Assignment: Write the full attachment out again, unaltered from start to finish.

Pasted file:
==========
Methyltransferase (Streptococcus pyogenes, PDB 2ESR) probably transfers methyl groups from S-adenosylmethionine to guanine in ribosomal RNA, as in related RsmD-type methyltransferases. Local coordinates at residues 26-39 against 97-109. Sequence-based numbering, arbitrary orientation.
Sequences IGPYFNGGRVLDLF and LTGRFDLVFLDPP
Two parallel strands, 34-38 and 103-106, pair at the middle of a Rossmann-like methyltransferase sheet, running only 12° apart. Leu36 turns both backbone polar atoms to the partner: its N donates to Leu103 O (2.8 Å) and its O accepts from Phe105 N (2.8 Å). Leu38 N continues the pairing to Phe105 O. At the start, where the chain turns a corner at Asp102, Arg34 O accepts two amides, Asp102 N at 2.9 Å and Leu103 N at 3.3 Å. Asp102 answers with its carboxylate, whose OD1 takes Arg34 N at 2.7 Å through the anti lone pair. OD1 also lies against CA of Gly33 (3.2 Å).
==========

Methyltransferase (Streptococcus pyogenes, PDB 2ESR) probably transfers methyl groups from S-adenosylmethionine to guanine in ribosomal RNA, as in related RsmD-type methyltransferases. Local coordinates at residues 26-39 against 97-109. Sequence-based numbering, arbitrary orientation.
Sequences IGPYFNGGRVLDLF and LTGRFDLVFLDPP
Two parallel strands, 34-38 and 103-106, pair at the middle of a Rossmann-like methyltransferase sheet, running only 12° apart. Leu36 turns both backbone polar atoms to the partner: its N donates to Leu103 O (2.8 Å) and its O accepts from Phe105 N (2.8 Å). Leu38 N continues the pairing to Phe105 O. At the start, where the chain turns a corner at Asp102, Arg34 O accepts two amides, Asp102 N at 2.9 Å and Leu103 N at 3.3 Å. Asp102 answers with its carboxylate, whose OD1 takes Arg34 N at 2.7 Å through the anti lone pair. OD1 also lies against CA of Gly33 (3.2 Å).